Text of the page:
By Nikita Singh┃Posted: January 07, 2019
There is one internal state which, if recognized and dealt with, can drastically reduce stress and improve mental well-being – compassion for yourself.
A couple of months ago, I moved out of my talent and leadership consulting job to pursue my passion in supporting people, specifically employees & leaders in organizations, to cultivate ‘well-being’ in their lives. As I write this piece, I have a lot of exciting things happening – my business model coming to life, a website, exciting meetings, partnerships, etc.
Given this vision of making well-being ‘a need to have’ across organizations, I’ve been doing a lot of research on stress and stressors both within and outside of the workplace. I realize that the one mistake a lot of us tend to make is to describe our stressors as stress. However, stress is really our response to stressors and not the stressor in itself.
Lack of self-compassion: an internal stressor
I’m now engaged in one-on-one wellness coaching with clients, as well as making changes to my lifestyle to take care of my own well-being. Through this, I’ve discovered that many people lack self-compassion, which can be an effective mitigator of ‘internal stressors.’ Self-compassion is extending compassion to one’s self in instances of perceived inadequacy, failure, or general suffering.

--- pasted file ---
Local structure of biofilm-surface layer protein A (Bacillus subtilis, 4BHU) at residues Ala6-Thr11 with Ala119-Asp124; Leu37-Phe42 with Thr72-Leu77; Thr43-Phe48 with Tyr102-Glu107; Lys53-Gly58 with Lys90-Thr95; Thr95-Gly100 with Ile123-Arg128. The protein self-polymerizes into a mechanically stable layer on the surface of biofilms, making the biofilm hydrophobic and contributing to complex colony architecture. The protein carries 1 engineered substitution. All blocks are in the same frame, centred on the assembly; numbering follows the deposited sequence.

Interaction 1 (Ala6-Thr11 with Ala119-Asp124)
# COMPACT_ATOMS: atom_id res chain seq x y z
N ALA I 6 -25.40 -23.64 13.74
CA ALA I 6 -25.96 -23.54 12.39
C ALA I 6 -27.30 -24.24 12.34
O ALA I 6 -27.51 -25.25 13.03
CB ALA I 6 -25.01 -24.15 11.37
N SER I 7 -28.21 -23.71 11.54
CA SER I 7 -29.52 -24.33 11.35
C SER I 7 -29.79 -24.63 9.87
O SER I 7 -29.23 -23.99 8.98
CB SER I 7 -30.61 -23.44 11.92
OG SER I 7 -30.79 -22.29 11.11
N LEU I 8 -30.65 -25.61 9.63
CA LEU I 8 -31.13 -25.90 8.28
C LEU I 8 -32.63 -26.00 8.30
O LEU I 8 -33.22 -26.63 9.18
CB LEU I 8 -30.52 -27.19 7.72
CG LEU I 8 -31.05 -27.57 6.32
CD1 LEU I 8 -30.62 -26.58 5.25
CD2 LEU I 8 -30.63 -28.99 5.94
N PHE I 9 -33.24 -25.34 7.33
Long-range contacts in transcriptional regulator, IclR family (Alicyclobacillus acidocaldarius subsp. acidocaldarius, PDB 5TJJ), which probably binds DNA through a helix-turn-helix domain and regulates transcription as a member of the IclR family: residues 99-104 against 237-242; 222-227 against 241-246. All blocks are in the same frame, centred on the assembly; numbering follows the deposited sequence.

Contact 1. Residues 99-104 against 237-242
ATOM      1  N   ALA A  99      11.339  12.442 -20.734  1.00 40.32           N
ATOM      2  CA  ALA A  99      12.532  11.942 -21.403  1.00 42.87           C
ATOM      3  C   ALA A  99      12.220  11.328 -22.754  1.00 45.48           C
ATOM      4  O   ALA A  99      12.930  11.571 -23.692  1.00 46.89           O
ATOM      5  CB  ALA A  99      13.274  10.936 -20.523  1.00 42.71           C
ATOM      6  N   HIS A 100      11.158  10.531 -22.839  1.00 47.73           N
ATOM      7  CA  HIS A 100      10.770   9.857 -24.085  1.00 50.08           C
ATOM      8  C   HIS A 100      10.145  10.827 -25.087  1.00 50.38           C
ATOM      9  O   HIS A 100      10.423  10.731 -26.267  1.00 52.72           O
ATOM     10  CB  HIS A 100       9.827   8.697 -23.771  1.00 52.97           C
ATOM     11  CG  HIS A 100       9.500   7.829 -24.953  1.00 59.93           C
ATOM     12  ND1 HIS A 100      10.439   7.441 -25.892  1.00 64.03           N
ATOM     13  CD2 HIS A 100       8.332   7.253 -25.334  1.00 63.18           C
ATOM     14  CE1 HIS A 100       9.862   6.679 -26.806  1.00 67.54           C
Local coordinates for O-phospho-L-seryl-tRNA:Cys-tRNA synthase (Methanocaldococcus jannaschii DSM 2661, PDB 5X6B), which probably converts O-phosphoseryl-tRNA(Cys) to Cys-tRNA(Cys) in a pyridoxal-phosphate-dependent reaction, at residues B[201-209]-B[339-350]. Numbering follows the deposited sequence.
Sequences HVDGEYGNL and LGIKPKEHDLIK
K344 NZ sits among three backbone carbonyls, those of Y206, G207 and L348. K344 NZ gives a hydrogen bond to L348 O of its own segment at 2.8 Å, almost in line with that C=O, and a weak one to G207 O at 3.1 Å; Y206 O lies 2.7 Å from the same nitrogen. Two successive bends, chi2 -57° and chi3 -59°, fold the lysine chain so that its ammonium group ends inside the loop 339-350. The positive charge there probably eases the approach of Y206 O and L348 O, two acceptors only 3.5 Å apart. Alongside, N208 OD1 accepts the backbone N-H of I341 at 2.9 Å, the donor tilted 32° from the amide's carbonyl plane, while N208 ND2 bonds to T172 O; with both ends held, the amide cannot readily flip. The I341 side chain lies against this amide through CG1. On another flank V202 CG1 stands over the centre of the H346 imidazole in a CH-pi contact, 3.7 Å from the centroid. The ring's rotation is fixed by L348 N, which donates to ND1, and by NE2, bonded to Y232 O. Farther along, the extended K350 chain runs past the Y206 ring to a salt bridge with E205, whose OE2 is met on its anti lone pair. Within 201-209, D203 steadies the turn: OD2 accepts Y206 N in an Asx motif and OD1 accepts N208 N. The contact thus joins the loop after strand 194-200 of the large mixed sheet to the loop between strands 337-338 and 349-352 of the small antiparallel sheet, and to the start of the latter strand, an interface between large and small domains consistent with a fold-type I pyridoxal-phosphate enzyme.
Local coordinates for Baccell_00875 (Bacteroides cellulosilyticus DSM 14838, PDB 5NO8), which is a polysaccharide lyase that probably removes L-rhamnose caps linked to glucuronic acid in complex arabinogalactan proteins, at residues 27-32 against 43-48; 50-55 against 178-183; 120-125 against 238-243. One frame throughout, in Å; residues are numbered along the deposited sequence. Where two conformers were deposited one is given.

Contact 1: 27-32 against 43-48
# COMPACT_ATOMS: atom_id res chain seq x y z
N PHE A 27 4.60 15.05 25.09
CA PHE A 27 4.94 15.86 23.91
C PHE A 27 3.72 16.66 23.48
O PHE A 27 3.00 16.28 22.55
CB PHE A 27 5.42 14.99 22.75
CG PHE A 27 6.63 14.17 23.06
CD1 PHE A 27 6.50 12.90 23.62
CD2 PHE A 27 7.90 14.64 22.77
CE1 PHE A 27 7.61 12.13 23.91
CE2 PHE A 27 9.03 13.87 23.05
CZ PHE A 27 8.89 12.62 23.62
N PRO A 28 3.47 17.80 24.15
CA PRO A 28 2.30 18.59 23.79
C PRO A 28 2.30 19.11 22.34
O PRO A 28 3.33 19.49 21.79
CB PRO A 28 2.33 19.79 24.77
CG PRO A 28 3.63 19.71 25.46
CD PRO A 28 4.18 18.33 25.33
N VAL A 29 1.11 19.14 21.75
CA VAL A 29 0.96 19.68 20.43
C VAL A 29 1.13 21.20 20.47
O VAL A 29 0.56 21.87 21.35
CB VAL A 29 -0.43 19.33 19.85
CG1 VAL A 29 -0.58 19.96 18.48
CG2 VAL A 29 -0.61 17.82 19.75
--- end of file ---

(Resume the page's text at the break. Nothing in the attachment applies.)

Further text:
I’ve heard successful people say, “I did this, but it’s just not enough. I can do better.” I’ve heard intelligent working millennials say, “I should’ve acquired XYZ qualification earlier.” I’ve struggled, and am still struggling with letting myself make mistakes and taking some extra time to build this new venture. At least once a day, I have thoughts like, “But why did I think I could make it work?” or, “Is this a stupid idea?” or, “Do I REALLY have it in me?”
Perhaps, our society’s emphasis on achievement, self-esteem, power, and fame lies at the heart of this unnecessary and counterproductive suffering.
This made me realize that all of us, right from young students to CXOs/CEOs, have multiple stressors in our ecosystem. However, a complete lack of self-compassion very often may compound the impact of these stressors!